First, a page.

We should also give more support to the Churches Conservation Trust, which currently has 334 churches under its control. The research done by Trevor Cooper of the Ecclesiology Society shows that the rate of closure of 25 a year is likely to rise to 60 a year, whatever we do in the short run. The Churches Conservation Trust and the equivalent body for chapels do a wonderful job, maximising the use of churches, as the noble Lord, Lord Harrison, has urged upon us.

I should also put in a word for what the noble Lord, Lord Lloyd-Webber, has done through his Open Churches Trust. He put £1 million into that project a few years ago, and it is now spending about £100,000 a year to keep churches open. Their projects have spawned a great deal of emulation throughout the country, and to great effect. One must also not forget the other particular benefactor of village churches, the Garfield Weston Trust, which puts in around £3 million a year—so God bless him.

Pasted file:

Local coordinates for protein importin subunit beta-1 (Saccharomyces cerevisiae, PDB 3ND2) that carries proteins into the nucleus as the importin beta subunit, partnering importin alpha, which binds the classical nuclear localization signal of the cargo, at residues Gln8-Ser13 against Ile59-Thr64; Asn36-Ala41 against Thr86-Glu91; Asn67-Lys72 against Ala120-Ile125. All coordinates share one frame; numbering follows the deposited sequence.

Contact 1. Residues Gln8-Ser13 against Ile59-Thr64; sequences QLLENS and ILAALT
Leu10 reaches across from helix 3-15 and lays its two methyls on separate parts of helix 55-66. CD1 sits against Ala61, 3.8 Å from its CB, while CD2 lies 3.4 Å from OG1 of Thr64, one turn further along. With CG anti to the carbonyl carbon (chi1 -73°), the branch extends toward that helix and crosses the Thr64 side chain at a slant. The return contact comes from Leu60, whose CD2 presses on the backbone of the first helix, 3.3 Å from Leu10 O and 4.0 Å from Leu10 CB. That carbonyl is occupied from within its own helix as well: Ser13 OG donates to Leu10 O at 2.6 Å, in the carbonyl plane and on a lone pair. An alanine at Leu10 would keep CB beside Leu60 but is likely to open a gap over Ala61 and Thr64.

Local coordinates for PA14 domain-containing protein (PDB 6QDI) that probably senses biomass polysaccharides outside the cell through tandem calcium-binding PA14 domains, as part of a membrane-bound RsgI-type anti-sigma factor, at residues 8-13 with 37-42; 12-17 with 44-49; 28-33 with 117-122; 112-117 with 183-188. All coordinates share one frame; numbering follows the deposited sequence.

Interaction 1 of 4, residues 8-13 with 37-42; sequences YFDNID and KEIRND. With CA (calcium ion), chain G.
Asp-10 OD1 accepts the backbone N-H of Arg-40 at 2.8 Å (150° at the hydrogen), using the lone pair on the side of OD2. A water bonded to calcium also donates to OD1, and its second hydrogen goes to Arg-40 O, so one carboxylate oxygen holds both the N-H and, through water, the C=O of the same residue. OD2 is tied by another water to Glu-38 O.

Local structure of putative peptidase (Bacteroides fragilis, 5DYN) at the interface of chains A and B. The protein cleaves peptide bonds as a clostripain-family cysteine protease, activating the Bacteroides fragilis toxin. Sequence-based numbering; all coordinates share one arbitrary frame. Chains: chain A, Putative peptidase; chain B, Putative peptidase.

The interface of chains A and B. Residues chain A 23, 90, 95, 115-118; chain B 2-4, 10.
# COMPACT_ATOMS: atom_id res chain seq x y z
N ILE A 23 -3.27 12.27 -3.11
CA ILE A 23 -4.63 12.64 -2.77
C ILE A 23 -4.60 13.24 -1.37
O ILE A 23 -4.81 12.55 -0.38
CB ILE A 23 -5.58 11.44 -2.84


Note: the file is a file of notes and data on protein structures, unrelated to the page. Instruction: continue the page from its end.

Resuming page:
I also urge that there should be more education. By that I mean local education of local children. We do not do enough in the churches and get the children from schools into the churches to show them what phenomenally exciting places they are. They are living museums and living treasuries of art and skill. We should think of the extent to which ecclesiastical buildings—churches, chapels, cathedrals—represent a celebration of the artisanship of often 10 centuries, sometimes more; St Gregory's, Sudbury, for example, is an eighth century foundation. They are astonishing survivals of the wonderful skill and love poured into these extraordinary buildings. Children, be they from homes where people have no interest in issues of faith and belief, are easily excited when taken round by someone who understands the building and is enthusiastic about it. We could do more on that front.